Saxon

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Saxon

1. a member of a West Germanic people who in Roman times spread from Schleswig across NW Germany to the Rhine. Saxons raided and settled parts of S Britain in the fifth and sixth centuries ad. In Germany they established a duchy and other dominions, which changed and shifted through the centuries, usually retaining the name Saxony
2. a native or inhabitant of Saxony
3. 
a. the Low German dialect of Saxony
b. any of the West Germanic dialects spoken by the ancient Saxons or their descendants
4. of, relating to, or characteristic of the ancient Saxons, the Anglo-Saxons, or their descendants
5. of, relating to, or characteristic of Saxony, its inhabitants, or their Low German dialect
www.anglo-saxons.net
www.bbc.co.uk/history/ancient/anglo_saxons/index.shtml
References in periodicals archive ?
Martin Friedrich's "Jesus Christ between Jews and Heathens: The Germanic Mission and the Portrayal of Christ in the Old Saxon Heliand," in addition to incidentally reviewing much Heliand scholarship, looks at the Germanicization of Christianity in the context of Judaism and how the Jesus story might have been perceived by the Saxons in their time of conversion.
Green adds to this, pointing out that doom can also mean renown or praise in the older Germanic languages: Gothic doms 'renown,' Old English dom 'honor, praise,' Old Norse domr 'opinion,' and Old Saxon dom 'honor, praise' (44-45).
But such readings ignore what might well have been the state of affairs at this point in the Old Saxon antecedent of the Old English poem.
That may be too much to hope for in the case of Old Saxon and, even more, Old High German, the alliterative metre of which is less tight than that of Old English, so that a wider range of syllabic structures might have seemed acceptable.
Heliand ("Savior") Epic on the life of Christ written in Old Saxon alliterative verse dating to approximately AD 830.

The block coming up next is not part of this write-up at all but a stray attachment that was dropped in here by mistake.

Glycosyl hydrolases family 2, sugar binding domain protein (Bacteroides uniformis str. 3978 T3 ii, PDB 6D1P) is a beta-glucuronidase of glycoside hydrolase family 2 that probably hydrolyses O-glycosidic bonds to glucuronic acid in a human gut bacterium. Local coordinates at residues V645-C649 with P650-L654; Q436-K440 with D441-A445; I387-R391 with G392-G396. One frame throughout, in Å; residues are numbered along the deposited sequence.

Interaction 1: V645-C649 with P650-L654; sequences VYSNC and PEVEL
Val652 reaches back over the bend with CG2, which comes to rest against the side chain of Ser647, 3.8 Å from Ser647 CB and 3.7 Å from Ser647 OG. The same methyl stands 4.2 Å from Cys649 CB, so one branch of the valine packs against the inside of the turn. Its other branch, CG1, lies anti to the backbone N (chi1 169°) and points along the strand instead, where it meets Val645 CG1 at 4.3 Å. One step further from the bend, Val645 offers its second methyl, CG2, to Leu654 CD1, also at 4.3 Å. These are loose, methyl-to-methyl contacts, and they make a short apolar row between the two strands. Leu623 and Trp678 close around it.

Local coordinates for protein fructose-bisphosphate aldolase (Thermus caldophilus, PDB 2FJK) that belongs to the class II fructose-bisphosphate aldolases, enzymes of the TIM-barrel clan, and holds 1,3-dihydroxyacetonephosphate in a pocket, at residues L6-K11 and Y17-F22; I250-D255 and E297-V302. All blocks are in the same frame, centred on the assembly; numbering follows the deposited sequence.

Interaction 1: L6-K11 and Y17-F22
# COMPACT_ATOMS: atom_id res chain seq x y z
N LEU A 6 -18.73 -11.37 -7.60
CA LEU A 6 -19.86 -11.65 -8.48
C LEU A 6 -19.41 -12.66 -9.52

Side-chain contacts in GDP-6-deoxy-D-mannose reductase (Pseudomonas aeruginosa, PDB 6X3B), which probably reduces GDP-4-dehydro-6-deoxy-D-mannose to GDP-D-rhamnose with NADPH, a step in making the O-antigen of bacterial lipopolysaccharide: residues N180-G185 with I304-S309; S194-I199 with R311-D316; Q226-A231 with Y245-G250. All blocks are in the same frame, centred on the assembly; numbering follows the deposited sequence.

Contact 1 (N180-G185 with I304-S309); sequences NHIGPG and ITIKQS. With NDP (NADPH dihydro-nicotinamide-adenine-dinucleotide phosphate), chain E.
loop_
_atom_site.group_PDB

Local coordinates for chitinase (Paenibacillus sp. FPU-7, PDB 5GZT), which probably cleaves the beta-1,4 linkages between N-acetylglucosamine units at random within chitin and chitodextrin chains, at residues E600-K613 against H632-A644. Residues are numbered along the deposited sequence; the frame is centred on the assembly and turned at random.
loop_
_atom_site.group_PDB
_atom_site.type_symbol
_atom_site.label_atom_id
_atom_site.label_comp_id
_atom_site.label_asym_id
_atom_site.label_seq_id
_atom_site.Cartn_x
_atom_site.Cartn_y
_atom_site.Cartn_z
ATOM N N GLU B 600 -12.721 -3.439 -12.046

His examination of how these initially pagan notions were subsumed into the Christian idea of divine providence, and most notably blended together in the Old English Beowulf and Old Saxon Heliand, provide us with a basis for understanding how even the Valar are subject to time and the fate decreed by Iluvatar.
According to a contemporary biographer, tearing down the old Saxon cathedral brought Wulfstan to tears - "pompusly destroying the work of saints", he called it - but down it came nonetheless.
Welsh' is based on the old Saxon word 'Wealas' which means stranger, foreigner, invader - they were called that when they invaded Germany.
Mr Littlewood added: "People are always interested to hear how Wyken Knob got its name - it's actually the old Saxon word for pit and hill, so it would have been a place where sand or gravel pits were being dug.
In the poetry, adjectival Old Saxon mest, Old English moest when strongly declined is without an article; with an article it is weakly declined, and article and adjective stand next to each other.
Continental place-names have two corresponding elements, werth mainly Frisian and Low German and wurth Old Saxon and Old High German, corresponding phonetically to weord and wyrd respectively.
It is also the first edition of one of the few surviving scraps of Old Saxon for more than a century.